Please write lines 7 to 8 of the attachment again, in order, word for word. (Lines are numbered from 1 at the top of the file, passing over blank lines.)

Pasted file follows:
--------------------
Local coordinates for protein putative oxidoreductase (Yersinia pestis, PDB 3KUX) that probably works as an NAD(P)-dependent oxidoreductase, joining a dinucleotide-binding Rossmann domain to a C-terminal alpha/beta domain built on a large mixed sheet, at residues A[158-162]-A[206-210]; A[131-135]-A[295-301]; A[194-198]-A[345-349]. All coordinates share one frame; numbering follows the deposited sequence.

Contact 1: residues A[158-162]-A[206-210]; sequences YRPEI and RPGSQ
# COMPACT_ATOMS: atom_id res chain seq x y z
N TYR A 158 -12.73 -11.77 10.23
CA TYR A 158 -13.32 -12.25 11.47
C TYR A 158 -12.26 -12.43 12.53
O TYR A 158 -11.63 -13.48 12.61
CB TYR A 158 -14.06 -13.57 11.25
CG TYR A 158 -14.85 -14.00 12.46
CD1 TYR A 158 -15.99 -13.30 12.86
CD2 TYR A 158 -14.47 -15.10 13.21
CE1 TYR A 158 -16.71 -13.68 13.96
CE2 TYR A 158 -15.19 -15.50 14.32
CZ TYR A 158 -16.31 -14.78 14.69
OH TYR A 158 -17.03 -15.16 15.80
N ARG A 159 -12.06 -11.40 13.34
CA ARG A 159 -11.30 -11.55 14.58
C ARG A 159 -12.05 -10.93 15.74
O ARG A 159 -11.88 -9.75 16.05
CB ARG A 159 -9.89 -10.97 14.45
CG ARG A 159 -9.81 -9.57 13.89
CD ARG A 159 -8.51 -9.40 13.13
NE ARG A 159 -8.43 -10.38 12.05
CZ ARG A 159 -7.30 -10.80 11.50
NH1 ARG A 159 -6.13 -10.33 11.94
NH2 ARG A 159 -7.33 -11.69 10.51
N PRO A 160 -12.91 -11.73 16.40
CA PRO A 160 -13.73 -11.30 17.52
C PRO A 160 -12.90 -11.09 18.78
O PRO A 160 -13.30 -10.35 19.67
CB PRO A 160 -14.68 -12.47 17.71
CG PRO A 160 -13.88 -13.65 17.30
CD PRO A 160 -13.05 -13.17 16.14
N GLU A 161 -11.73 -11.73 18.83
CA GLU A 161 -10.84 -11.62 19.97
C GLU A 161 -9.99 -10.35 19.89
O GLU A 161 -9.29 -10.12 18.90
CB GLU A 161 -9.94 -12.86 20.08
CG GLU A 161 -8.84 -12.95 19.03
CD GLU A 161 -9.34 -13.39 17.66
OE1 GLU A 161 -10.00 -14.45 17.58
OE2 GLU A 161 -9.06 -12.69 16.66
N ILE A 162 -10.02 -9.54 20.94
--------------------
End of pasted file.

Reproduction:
O TYR A 158 -11.63 -13.48 12.61
CB TYR A 158 -14.06 -13.57 11.25